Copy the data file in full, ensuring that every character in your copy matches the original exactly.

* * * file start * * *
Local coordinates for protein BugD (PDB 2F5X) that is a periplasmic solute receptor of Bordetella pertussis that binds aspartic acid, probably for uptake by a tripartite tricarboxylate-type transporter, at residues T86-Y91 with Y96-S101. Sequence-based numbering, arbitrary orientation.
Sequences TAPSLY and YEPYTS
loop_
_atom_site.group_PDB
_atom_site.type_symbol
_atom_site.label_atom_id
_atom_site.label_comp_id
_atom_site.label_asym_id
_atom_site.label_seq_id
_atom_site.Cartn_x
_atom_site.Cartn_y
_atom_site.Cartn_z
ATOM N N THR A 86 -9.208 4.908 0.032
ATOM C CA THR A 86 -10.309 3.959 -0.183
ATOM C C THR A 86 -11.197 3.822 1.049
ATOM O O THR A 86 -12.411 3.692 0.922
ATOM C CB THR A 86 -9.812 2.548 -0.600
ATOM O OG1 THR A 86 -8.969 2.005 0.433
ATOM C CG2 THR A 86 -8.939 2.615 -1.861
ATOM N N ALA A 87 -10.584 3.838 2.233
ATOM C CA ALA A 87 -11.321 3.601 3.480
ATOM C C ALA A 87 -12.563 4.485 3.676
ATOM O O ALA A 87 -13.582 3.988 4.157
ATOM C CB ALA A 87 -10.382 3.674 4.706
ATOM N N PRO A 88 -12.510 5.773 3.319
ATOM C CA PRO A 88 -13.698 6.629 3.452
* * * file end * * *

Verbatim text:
Local coordinates for protein BugD (PDB 2F5X) that is a periplasmic solute receptor of Bordetella pertussis that binds aspartic acid, probably for uptake by a tripartite tricarboxylate-type transporter, at residues T86-Y91 with Y96-S101. Sequence-based numbering, arbitrary orientation.
Sequences TAPSLY and YEPYTS
loop_
_atom_site.group_PDB
_atom_site.type_symbol
_atom_site.label_atom_id
_atom_site.label_comp_id
_atom_site.label_asym_id
_atom_site.label_seq_id
_atom_site.Cartn_x
_atom_site.Cartn_y
_atom_site.Cartn_z
ATOM N N THR A 86 -9.208 4.908 0.032
ATOM C CA THR A 86 -10.309 3.959 -0.183
ATOM C C THR A 86 -11.197 3.822 1.049
ATOM O O THR A 86 -12.411 3.692 0.922
ATOM C CB THR A 86 -9.812 2.548 -0.600
ATOM O OG1 THR A 86 -8.969 2.005 0.433
ATOM C CG2 THR A 86 -8.939 2.615 -1.861
ATOM N N ALA A 87 -10.584 3.838 2.233
ATOM C CA ALA A 87 -11.321 3.601 3.480
ATOM C C ALA A 87 -12.563 4.485 3.676
ATOM O O ALA A 87 -13.582 3.988 4.157
ATOM C CB ALA A 87 -10.382 3.674 4.706
ATOM N N PRO A 88 -12.510 5.773 3.319
ATOM C CA PRO A 88 -13.698 6.629 3.452